If you're deploying the video with real-time streaming solutions such as Flash Media Server or a Flash Video Streaming Service provider, you must
pay careful attention to the viewer's available bandwidth and serve the appropriate bitrate to that viewer.
For more information about taking into account the varying network conditions that users may encounter while viewing streaming content, read David Hassoun's article, Dynamic stream switching with Flash Media Server 3.
Most Flash video encoders cannot fully process MPEG files. Most MPEG files are muxed, which means that the audio and video portions of the file are mixed into one track instead of two distinct and separate tracks. As such, most Flash video encoders can only recognize the video portion and not the audio portion.
The best way to encode a muxed MPEG file is to demux, or separate, the audio and video portions into two separate files without recompressing the data. You can use MPEG Streamclip, a free tool for demuxing MPEG files into video and audio files. Once you have an MPEG video file (usually a file with an .mpv extension) and an MPEG audio file (usually a file with an .mpa extension), you can use Sorenson Squeeze to encode the two files into an FLV file. Squeeze is one of the only Flash video encoders that can import a video file and link an audio file to the video.
The other alternative is to transcode the MPEG file to another format, such as a QuickTime MOV file or a Windows AVI file, with a lossless or near lossless codec. Then encode that video file to Flash video with your preferred encoding tool.
Typically, not being able to view the video portion of a source file indicates that your computer does not have the necessary video codec installed. You can find the video codec information in Apple QuickTime Player by opening the file and choosing Window > Show Movie Info (free QuickTime Player) or Window > Show Movie Properties (QuickTime Player Pro only).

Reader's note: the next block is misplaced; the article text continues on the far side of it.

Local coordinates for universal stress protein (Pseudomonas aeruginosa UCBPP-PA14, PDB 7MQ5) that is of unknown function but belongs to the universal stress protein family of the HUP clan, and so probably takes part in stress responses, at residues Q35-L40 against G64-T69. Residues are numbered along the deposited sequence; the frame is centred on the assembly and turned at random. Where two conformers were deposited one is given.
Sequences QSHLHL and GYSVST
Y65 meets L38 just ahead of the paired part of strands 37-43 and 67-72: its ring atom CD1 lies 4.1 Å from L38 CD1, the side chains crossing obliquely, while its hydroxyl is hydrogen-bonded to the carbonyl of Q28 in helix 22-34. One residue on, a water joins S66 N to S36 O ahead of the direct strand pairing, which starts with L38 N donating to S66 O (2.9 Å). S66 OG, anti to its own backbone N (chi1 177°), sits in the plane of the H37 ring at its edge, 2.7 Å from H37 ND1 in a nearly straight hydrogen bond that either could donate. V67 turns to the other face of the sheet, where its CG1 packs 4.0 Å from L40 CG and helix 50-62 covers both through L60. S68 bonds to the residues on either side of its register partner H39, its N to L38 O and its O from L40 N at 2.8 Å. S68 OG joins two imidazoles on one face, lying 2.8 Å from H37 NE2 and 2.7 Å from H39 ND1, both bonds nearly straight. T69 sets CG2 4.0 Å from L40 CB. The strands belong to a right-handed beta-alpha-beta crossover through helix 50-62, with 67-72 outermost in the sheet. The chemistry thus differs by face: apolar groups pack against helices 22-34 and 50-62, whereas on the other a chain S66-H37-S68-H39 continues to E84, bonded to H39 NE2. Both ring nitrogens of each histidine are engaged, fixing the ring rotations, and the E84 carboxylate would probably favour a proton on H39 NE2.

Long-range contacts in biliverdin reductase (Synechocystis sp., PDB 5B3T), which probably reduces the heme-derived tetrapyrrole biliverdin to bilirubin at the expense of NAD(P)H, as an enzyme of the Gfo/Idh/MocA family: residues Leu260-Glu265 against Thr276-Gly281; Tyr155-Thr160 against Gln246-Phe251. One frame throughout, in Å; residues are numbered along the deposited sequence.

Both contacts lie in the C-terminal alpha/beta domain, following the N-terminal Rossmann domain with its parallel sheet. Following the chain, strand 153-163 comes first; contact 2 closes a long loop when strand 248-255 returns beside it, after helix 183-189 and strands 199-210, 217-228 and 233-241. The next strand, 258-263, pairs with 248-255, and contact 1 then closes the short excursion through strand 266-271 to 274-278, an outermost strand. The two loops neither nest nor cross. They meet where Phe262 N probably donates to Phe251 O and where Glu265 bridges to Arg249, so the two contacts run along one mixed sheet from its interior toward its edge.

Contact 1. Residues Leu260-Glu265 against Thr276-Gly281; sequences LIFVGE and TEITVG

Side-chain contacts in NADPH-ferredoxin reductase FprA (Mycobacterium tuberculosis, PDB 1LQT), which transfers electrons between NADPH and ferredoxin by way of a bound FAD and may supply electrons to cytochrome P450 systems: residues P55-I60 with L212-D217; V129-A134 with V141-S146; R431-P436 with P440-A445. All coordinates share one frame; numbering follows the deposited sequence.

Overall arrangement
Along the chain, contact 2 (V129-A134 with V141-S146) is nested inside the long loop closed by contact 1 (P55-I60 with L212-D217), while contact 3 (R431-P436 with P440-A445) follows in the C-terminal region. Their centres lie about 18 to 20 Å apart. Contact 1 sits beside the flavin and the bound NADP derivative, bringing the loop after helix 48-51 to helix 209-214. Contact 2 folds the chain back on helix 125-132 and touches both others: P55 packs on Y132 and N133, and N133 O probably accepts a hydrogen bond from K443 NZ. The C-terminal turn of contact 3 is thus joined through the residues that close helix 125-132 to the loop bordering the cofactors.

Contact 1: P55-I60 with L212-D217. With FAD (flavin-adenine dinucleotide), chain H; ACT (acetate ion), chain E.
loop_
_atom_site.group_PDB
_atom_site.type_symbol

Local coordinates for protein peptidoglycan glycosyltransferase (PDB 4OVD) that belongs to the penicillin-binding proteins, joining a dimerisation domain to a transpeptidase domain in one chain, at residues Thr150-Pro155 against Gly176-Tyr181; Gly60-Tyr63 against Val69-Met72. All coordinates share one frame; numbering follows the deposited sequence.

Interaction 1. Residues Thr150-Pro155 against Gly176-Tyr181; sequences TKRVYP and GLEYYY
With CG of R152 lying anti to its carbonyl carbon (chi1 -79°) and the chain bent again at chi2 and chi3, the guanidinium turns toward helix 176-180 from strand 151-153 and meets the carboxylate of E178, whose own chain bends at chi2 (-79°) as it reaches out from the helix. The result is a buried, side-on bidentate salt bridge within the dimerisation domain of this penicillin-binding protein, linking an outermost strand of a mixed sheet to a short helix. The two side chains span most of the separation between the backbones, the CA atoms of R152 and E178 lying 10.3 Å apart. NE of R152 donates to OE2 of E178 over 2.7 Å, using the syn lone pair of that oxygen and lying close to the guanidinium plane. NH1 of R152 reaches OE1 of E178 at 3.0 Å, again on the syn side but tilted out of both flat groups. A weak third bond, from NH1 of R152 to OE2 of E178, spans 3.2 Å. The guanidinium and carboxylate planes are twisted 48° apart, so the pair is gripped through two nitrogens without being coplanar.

Some QuickTime codecs are not freely available for download, nor are they included with the QuickTime Player installer. For example, the Apple HDV codec and the DVCPro HD codec for QuickTime are only available if you have purchased and installed Apple Final Cut Pro on a Mac OS X computer.
Confirm that you can access the FLV file directly in a web browser by typing the full URL to the file in the web browser. If the browser can locate and download the file, then you know that the URL is valid and should be accessible by the Flash SWF file.
If the browser can find the file but displays several lines of random text and numbers, your web server is not configured correctly to serve FLV files. To fix this problem, you need to add a MIME type header for the .flv file extension. If you do not administer your own web server, you may need to contact the technical support staff at your web hosting service to add the MIME type. For more information on this procedure, visit the Flash Video Hosting Providers section on my book's support page.
Tip: You can solve some problems with older FLV files by checking and correcting any errors with the metadata. The FLV MetaData Injector for Windows, available for free at www.buraks.com, can analyze and fix metadata. Adobe released FLVCheck, a free command-line utility for Windows that also can check FLV files for errors. FLVCheck Tool ships as part of Adobe Flash Media Development Server.
Note: Excerpted from Adobe Flash CS3 Professional Video Studio Techniques by Robert Reinhardt. Copyright © 2008. Used with permission of Pearson Education, Inc. and Adobe Press. For more information about this book, visit adobepress.com.